An Eye Opener:

1) Protesters for peace did not gather to move Stalin to withdraw his forces from Iranian Azerbaijan and Kurdistan. Why not?

2)When Stalin annexed 15 percent of Finland’s territory, there were no large demonstrations. Why not?

3) When the Soviets annexed the Baltic states, there were no large demonstrations. Why not?

4) When Soviet tanks rolled into Warsaw and Budapest, and a decade later also in Prague, there were no large demonstrations. Why not?

5) The wars that China’s Communist regime waged against the peoples of Manchuria, Tibet, East Turkestan and Inner Mongolia, lands that were eventually annexed and subjected to “ethnic cleansing,” provoked no significant protest marches. Why not?

6) When China attacked India and grabbed Indian territories the size of England, the peace movement did not budge. Why not?

7) Few protesters for peace, not even Joschka Fischer, now Germany’s foreign minister, marched in support of tearing down the Berlin Wall and allowing the German nation to regain its unity. Why not?

8.) When the Tanzanian army invaded Uganda and removed Idi Amin from power, there were no significant demonstrations. Why not?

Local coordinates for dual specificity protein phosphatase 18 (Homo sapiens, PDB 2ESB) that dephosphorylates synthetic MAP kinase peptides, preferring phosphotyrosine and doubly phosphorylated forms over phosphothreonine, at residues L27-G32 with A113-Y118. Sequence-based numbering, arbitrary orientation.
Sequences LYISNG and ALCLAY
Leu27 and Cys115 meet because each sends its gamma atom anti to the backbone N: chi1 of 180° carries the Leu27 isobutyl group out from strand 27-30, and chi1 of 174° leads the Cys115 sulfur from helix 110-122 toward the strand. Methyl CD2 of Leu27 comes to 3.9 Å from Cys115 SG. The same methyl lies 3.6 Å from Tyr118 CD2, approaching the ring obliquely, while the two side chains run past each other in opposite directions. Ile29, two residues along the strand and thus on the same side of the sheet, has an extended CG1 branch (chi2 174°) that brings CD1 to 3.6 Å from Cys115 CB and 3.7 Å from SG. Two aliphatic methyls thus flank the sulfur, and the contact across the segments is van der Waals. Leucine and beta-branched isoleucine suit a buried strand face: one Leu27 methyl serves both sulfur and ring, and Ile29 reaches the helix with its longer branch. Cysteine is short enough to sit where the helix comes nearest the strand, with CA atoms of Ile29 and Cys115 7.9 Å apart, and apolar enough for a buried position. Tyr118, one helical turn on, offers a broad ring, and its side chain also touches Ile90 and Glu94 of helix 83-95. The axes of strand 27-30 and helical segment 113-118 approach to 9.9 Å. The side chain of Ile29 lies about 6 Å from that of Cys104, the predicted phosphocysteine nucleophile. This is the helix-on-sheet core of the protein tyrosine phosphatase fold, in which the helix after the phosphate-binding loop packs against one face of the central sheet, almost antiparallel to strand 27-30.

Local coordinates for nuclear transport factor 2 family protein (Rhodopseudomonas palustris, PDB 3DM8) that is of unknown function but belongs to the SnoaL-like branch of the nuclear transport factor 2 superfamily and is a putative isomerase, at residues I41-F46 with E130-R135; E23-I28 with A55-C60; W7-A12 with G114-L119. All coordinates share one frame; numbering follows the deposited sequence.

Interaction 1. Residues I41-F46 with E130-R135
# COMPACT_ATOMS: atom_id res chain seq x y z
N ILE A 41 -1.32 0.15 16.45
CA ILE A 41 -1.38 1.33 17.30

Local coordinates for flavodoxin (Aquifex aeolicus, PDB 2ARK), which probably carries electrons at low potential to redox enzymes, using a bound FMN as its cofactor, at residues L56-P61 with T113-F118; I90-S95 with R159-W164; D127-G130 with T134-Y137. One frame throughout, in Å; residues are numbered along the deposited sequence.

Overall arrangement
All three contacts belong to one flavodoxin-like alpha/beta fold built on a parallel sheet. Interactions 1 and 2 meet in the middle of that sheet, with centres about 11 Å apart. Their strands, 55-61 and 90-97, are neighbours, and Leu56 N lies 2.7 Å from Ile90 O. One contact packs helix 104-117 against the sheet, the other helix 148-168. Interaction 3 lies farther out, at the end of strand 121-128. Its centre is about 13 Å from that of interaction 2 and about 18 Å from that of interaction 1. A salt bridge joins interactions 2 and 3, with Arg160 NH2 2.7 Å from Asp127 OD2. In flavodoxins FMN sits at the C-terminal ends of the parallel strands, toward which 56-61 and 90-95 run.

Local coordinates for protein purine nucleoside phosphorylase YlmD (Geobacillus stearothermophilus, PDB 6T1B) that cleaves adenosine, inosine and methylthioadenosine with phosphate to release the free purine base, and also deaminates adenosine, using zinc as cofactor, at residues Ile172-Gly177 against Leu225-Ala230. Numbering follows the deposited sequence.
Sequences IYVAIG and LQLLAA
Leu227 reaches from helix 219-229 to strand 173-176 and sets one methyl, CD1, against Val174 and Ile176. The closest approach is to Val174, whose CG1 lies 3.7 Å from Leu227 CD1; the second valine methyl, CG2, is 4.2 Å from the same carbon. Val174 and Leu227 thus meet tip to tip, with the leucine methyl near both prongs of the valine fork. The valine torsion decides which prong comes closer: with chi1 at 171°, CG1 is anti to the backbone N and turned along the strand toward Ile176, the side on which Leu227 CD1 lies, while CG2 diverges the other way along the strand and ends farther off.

9) When the Vietnamese army invaded Cambodia and changed the Khmer Rouge regime there, there were no significant demonstrations. Why not?

10) When French troops invaded the Central African Republic and changed its regime, no one in Great Britain or America marched. Why not?

11) When Saddam Hussein invaded Iran, there no significant demonstrations. Why not?

12) When Saddam invaded Kuwait there were no demonstrations in New York City or elsewhere. Why not?

13) When Saddam was gassing the Kurds to death, killing millions of his own (Muslims) no one marched. Why not?

14) When America-led a coalition under a U.N. mandate to prevent North Korean Communists from conquering the south, peace protesters were on the march everywhere. Why?

15) When America decided to invade Iraq 30,000,000 people in 650 cities in 25 countries marched. Why?


1- 15) The “peace movement” is not opposed to all aggression, but only to that in which America is involved.


1. English lawyer Peter Benenson.

2. An article about the thousands of men and women imprisoned
worldwide because of their political or religious beliefs.

Stop Politically-Correct Generalities

A number of legislators walked out during the prayer in protest. In six short weeks, the Central Christian Church had logged more than 5,000 phone calls with only 47 of those calls responding negatively. The church is now receiving international requests for copies of the prayer from India, Africa and Korea.

When minister Joe Wright was asked to open the new session of the Kansas Senate, everyone was expecting the usual politically-correct generalities, but what they heard instead was a stirring prayer, passionately calling our country to repentance and righteousness.